Let it Stream: Netflix and Online Video Overtake "Surfing"

Half of all fixed-line internet traffic delivers video, audio and other real-time experiences from websites and applications such as Netflix, YouTube and iTunes, displacing good ol' web browsing for the first time as bandwidth leader during peak internet hours in North America, according to a new study.

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More people than ever are engaged in streaming video and real-time experiences during peak hours (Sandvine Internet Global Phenomena Spotlight [pdf])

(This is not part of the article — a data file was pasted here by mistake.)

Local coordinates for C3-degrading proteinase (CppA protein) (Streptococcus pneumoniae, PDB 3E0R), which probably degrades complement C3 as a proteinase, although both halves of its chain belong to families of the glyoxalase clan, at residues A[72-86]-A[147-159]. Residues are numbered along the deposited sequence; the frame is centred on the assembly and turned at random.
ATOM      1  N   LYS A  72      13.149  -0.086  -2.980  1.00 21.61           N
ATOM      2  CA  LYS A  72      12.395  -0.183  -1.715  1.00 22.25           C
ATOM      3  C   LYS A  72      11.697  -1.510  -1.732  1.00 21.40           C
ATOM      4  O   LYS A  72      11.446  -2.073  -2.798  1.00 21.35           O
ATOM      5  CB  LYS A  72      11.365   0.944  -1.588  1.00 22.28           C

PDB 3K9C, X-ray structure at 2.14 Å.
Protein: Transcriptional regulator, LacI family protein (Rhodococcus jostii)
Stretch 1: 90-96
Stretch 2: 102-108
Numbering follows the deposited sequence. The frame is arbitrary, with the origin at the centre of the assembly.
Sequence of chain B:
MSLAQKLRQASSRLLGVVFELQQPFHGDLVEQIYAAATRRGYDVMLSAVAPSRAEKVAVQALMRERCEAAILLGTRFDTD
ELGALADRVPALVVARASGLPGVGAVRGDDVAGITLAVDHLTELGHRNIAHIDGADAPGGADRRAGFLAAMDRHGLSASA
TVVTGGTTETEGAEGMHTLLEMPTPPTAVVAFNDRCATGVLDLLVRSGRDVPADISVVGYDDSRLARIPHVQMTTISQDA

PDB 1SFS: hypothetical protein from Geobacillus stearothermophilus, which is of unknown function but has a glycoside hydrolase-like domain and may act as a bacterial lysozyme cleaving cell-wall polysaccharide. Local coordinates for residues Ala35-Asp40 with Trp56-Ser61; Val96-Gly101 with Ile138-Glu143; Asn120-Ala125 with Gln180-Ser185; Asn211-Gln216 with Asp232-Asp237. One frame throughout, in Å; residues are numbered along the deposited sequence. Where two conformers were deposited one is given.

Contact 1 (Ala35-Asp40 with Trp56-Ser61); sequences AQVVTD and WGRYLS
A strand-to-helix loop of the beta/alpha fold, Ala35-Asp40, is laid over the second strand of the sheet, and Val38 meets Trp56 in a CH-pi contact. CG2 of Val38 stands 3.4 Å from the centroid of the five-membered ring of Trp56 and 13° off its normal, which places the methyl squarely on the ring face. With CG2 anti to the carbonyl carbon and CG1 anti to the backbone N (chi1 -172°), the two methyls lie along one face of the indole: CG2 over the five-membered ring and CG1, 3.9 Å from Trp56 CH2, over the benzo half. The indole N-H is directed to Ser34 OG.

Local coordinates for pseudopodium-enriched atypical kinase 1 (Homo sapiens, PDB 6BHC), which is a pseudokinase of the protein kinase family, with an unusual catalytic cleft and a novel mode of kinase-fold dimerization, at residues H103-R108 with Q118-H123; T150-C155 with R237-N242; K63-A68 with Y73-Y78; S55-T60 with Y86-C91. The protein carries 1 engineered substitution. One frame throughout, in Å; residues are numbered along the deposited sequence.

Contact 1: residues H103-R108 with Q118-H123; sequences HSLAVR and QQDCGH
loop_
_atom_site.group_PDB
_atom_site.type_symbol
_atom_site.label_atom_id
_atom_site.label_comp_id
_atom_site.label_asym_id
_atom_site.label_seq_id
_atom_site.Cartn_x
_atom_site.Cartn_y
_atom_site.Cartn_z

Netflix represents 25 percent of all bandwidth during peak hours (roughly 7 p.m. - 2 a.m.) including 30 percent of all downstream traffic according to the study. Of course, delivering video content requires exponentially more bandwidth than than typical web browsing (to state the obvious). The report, published by network solutions provider Sandvine, also concludes that Netflix's rise correlates to a downturn in BitTorrent or P2P file sharing, which offen includes pirated or unlicensed files.

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With the introduction of connected TVs, more and more cable subscribers cutting the cord, and the skyrocketing popularity of online streaming services such as Netflix (not to mention hundreds of other music, tv, movie, and video streaming sites in addition to downloadable podcasts), this doesn't come as much of a surprise.